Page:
To take a rather straightforward example, one might turn to a common subject, such as the Flight into Egypt. In the artist’s panel in Barcelona (Museu Nacional d’Art de Catalunya; fig. 165), Bles bases his composition on Patinir’s earlier painting in Antwerp (Koninklijk Museum voor Schone Kunsten; fig. 166). But whereas Patinir represents the Holy Family traveling uphill toward the mountainous region on the left (the sacred realm), with their backs to the broad farmlands and harbor on the right (the profane realm), Bles added, in the lower center, a prominent sleeping figure. This figure cannot be accounted for by the biblical narrative; it is Bles’s invention. Weemans interprets him as the human soul, who, in the pilgrimage of life, is faced with a choice: awaken and proceed to the mountaintop and celestial city, like the Holy Family, or else descend to the lower, shadowy realms, like two other travelers seen in the middle distance. Bles has taken a traditional iconography, recycled from Patinir, and by adding the sleeping pilgrim, the celestial city, and travelers in darkness, has reinscribed it as a meditation on personal choice and the importance of the Christian way.
A particularly deft chapter on the anthropomorphic rocks in Bles’s art – his crypto-images of heads – offers a fascinating study in its own right as well as a mini-history of this phenomenon in European art (from Piero di Cosimo and Bosch to Arcimboldo and Joos de Momper), plus a signal instance of the paradox and duality informing much of Bles’s art. Weemans relates this phenomenon (in part) to the age-old topos of man-as-microcosm. The creation of humans as the final installment of God’s creation inscribed within man the four elements of all Creation and placed him at the center of the world, exemplifying the rest of Creation. In Bles’s mountainous head-forms, each element of the landscape manifests an aspect of the crypto-image. Here, the Book of Nature literally renders a secondary visual text, even as the landscape painting records nature’s topography. Weemans argues that this dual paradigm evokes the Christian concept of a double vision – external versus internal sight, sinful perception versus spiritual discernment.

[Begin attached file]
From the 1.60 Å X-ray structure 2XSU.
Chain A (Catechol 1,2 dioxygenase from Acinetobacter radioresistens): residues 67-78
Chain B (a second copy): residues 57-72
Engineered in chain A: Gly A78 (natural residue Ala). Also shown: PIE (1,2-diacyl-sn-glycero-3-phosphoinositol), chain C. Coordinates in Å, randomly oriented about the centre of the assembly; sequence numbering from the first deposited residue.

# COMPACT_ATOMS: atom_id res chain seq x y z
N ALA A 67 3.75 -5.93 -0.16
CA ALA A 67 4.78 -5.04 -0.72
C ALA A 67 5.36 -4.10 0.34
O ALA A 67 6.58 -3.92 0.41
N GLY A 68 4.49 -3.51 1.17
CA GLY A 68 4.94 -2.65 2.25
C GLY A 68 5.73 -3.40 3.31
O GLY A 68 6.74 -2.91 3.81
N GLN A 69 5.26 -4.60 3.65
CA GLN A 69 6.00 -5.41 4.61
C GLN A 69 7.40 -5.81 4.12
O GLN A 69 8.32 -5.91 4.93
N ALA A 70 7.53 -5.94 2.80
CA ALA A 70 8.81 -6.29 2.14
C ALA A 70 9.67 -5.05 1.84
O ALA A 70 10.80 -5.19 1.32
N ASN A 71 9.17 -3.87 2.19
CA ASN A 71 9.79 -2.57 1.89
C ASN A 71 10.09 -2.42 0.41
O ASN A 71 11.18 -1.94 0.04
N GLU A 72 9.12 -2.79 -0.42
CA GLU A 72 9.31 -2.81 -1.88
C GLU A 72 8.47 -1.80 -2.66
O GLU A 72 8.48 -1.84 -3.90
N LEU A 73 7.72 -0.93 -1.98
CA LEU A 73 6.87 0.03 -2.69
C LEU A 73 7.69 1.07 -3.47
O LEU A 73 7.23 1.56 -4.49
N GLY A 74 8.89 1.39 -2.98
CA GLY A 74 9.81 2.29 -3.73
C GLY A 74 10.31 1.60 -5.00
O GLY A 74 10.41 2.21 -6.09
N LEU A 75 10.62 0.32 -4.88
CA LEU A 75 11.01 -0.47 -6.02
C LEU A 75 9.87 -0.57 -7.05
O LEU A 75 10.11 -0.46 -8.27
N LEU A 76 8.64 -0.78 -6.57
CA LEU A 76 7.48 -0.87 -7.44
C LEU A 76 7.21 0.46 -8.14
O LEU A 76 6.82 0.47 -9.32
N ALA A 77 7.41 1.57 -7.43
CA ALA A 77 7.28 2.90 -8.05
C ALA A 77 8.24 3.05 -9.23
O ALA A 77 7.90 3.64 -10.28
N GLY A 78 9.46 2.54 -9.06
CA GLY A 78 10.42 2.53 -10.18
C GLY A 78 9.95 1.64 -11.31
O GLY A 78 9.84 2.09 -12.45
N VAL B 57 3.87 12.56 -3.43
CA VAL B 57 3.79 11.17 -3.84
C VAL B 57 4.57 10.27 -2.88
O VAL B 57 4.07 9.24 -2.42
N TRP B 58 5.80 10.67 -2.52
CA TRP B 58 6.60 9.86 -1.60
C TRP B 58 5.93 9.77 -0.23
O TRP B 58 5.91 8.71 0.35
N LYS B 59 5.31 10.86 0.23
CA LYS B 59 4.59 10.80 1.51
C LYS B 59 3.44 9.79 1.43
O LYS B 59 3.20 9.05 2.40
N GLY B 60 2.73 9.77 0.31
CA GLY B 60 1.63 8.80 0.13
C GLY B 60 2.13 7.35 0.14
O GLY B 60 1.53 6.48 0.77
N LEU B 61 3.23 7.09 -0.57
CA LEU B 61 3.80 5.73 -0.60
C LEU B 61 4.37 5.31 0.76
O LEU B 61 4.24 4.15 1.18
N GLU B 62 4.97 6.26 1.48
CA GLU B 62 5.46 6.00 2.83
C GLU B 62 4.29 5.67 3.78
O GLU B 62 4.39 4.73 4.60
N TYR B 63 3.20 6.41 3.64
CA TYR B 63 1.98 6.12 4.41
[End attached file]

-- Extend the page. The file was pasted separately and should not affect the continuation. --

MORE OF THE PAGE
The book opens with an overview of Bles’s life and afterlife and an introduction to the author’s interpretive themes. Weemans is skeptical of the frequent claim that Bles is the nephew of Patinir. He also reconsiders Bles’s well-known practice of including an owl (civetta in Italian) as a personal brand and hidden signature in his work. Weemans sees this as another manifestation of Bles’s dual vision: the naturalistic appearance of the owl, plus its function as authorial identification. But he goes further, contending that Bles’s owl was chosen for its larger emblematic signification as the two faces of spiritual vision: blindness and acute (nocturnal) perception.
One minor quibble: to invoke Bruegel in the subtitle is not strictly accurate. Bles died around 1550 or shortly thereafter, whereas Bruegel’s Netherlands career began around 1555 in Hieronymus Cock’s shop. They were not contemporaries, and Bruegel’s ideas, unlike Erasmus’s, do not parallel or precede Bles’s career. Perhaps for marketing purposes the publisher wanted another name more familiar than Erasmus’s.
This thoughtful book is filled with keen observations that repay careful study. The book displays the same virtues as the paintings it examines. Using the author’s own terminology, these are the qualities of “distance,” in the sense of enveloping comprehensiveness, and “meticulousness:” the vast accumulation of expertly observed and executed details.